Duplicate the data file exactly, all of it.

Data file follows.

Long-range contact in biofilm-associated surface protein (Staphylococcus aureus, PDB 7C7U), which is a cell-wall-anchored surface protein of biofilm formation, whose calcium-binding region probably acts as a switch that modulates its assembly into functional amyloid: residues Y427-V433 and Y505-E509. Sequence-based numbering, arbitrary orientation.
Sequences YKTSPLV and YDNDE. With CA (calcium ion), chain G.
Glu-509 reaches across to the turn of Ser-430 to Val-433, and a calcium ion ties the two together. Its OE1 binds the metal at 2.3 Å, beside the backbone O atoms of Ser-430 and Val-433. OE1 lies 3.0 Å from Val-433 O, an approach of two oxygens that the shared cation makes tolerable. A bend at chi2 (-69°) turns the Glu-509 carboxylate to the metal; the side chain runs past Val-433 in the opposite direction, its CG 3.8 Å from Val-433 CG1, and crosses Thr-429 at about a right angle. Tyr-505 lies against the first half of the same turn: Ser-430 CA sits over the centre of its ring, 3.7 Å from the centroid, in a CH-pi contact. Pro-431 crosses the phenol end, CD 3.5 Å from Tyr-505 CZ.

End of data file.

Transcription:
Long-range contact in biofilm-associated surface protein (Staphylococcus aureus, PDB 7C7U), which is a cell-wall-anchored surface protein of biofilm formation, whose calcium-binding region probably acts as a switch that modulates its assembly into functional amyloid: residues Y427-V433 and Y505-E509. Sequence-based numbering, arbitrary orientation.
Sequences YKTSPLV and YDNDE. With CA (calcium ion), chain G.
Glu-509 reaches across to the turn of Ser-430 to Val-433, and a calcium ion ties the two together. Its OE1 binds the metal at 2.3 Å, beside the backbone O atoms of Ser-430 and Val-433. OE1 lies 3.0 Å from Val-433 O, an approach of two oxygens that the shared cation makes tolerable. A bend at chi2 (-69°) turns the Glu-509 carboxylate to the metal; the side chain runs past Val-433 in the opposite direction, its CG 3.8 Å from Val-433 CG1, and crosses Thr-429 at about a right angle. Tyr-505 lies against the first half of the same turn: Ser-430 CA sits over the centre of its ring, 3.7 Å from the centroid, in a CH-pi contact. Pro-431 crosses the phenol end, CD 3.5 Å from Tyr-505 CZ.